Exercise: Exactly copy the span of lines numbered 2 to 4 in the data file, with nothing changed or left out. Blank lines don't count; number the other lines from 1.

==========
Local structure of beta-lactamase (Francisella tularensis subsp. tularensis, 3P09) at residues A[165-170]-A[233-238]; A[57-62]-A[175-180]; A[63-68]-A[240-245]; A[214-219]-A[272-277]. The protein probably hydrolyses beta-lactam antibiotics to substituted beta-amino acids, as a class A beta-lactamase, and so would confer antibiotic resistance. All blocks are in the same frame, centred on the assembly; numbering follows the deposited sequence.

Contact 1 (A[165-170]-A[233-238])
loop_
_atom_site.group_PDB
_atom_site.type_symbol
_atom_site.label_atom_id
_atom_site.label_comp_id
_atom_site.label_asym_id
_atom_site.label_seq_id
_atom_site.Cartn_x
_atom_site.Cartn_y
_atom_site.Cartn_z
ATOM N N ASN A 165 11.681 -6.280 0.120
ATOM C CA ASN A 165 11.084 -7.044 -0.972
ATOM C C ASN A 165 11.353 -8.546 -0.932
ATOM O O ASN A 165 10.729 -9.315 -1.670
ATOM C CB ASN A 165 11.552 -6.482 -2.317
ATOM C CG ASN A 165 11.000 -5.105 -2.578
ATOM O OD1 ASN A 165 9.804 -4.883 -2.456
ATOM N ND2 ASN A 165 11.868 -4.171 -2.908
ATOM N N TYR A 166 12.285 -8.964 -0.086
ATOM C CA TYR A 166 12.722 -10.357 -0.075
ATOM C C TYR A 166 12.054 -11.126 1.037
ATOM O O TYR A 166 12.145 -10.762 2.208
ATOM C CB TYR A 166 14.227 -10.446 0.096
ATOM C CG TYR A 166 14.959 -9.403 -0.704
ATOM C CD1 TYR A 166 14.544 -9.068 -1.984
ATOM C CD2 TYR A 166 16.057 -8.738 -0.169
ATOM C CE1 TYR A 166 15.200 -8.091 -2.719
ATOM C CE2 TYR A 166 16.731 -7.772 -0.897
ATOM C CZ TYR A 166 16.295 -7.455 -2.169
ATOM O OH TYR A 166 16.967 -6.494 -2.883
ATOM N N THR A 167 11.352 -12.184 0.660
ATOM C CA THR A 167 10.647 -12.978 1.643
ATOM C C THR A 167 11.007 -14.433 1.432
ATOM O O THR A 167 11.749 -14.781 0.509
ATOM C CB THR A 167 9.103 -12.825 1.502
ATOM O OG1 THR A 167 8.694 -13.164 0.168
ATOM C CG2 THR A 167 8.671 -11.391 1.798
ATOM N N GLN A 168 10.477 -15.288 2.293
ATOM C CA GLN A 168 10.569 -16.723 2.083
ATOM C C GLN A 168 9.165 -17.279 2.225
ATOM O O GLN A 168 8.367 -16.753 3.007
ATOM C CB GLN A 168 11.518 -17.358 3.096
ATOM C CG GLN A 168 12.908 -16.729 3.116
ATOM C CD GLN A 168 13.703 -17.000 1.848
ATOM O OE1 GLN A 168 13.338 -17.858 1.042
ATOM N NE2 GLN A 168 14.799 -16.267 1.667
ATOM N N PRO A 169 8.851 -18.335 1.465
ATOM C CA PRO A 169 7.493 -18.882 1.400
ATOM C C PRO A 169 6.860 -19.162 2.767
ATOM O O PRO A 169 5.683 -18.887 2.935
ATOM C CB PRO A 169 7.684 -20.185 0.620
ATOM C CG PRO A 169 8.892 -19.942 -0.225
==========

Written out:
Contact 1 (A[165-170]-A[233-238])
loop_
_atom_site.group_PDB